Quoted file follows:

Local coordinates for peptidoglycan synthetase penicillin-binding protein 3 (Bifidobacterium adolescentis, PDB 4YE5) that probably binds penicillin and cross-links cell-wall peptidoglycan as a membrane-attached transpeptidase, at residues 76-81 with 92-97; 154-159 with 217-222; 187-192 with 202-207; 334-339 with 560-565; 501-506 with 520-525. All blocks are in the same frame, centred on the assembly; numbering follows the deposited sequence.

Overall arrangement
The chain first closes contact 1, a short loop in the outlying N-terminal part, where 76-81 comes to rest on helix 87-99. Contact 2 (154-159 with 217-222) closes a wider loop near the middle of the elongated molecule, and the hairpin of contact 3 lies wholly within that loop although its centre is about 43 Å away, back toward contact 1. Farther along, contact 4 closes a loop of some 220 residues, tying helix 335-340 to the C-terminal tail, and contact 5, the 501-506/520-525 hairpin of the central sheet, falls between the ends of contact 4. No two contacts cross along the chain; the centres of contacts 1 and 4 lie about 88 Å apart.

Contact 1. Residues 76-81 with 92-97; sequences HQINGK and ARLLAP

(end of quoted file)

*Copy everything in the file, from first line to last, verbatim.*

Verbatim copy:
Local coordinates for peptidoglycan synthetase penicillin-binding protein 3 (Bifidobacterium adolescentis, PDB 4YE5) that probably binds penicillin and cross-links cell-wall peptidoglycan as a membrane-attached transpeptidase, at residues 76-81 with 92-97; 154-159 with 217-222; 187-192 with 202-207; 334-339 with 560-565; 501-506 with 520-525. All blocks are in the same frame, centred on the assembly; numbering follows the deposited sequence.

Overall arrangement
The chain first closes contact 1, a short loop in the outlying N-terminal part, where 76-81 comes to rest on helix 87-99. Contact 2 (154-159 with 217-222) closes a wider loop near the middle of the elongated molecule, and the hairpin of contact 3 lies wholly within that loop although its centre is about 43 Å away, back toward contact 1. Farther along, contact 4 closes a loop of some 220 residues, tying helix 335-340 to the C-terminal tail, and contact 5, the 501-506/520-525 hairpin of the central sheet, falls between the ends of contact 4. No two contacts cross along the chain; the centres of contacts 1 and 4 lie about 88 Å apart.

Contact 1. Residues 76-81 with 92-97; sequences HQINGK and ARLLAP